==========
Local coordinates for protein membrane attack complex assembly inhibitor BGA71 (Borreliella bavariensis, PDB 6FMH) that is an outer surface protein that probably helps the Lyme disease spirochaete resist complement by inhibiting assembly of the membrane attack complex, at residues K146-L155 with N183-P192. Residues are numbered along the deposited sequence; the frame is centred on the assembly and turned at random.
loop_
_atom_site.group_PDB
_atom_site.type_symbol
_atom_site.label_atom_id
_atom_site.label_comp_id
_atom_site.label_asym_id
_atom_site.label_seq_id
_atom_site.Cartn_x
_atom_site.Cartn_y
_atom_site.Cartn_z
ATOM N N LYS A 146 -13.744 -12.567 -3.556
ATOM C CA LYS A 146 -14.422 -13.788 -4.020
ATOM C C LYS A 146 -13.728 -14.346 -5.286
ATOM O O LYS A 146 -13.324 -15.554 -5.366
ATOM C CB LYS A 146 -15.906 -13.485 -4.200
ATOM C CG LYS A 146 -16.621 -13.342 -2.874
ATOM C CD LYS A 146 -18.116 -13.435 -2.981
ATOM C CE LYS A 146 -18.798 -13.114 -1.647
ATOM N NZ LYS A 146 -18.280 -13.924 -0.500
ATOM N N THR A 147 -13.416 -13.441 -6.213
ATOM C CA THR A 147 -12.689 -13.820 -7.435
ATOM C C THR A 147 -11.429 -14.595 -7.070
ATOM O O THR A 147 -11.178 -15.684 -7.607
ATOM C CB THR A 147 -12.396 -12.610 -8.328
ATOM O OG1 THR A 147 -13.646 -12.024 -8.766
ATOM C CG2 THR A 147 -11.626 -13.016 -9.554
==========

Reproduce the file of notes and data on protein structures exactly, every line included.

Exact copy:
Local coordinates for protein membrane attack complex assembly inhibitor BGA71 (Borreliella bavariensis, PDB 6FMH) that is an outer surface protein that probably helps the Lyme disease spirochaete resist complement by inhibiting assembly of the membrane attack complex, at residues K146-L155 with N183-P192. Residues are numbered along the deposited sequence; the frame is centred on the assembly and turned at random.
loop_
_atom_site.group_PDB
_atom_site.type_symbol
_atom_site.label_atom_id
_atom_site.label_comp_id
_atom_site.label_asym_id
_atom_site.label_seq_id
_atom_site.Cartn_x
_atom_site.Cartn_y
_atom_site.Cartn_z
ATOM N N LYS A 146 -13.744 -12.567 -3.556
ATOM C CA LYS A 146 -14.422 -13.788 -4.020
ATOM C C LYS A 146 -13.728 -14.346 -5.286
ATOM O O LYS A 146 -13.324 -15.554 -5.366
ATOM C CB LYS A 146 -15.906 -13.485 -4.200
ATOM C CG LYS A 146 -16.621 -13.342 -2.874
ATOM C CD LYS A 146 -18.116 -13.435 -2.981
ATOM C CE LYS A 146 -18.798 -13.114 -1.647
ATOM N NZ LYS A 146 -18.280 -13.924 -0.500
ATOM N N THR A 147 -13.416 -13.441 -6.213
ATOM C CA THR A 147 -12.689 -13.820 -7.435
ATOM C C THR A 147 -11.429 -14.595 -7.070
ATOM O O THR A 147 -11.178 -15.684 -7.607
ATOM C CB THR A 147 -12.396 -12.610 -8.328
ATOM O OG1 THR A 147 -13.646 -12.024 -8.766
ATOM C CG2 THR A 147 -11.626 -13.016 -9.554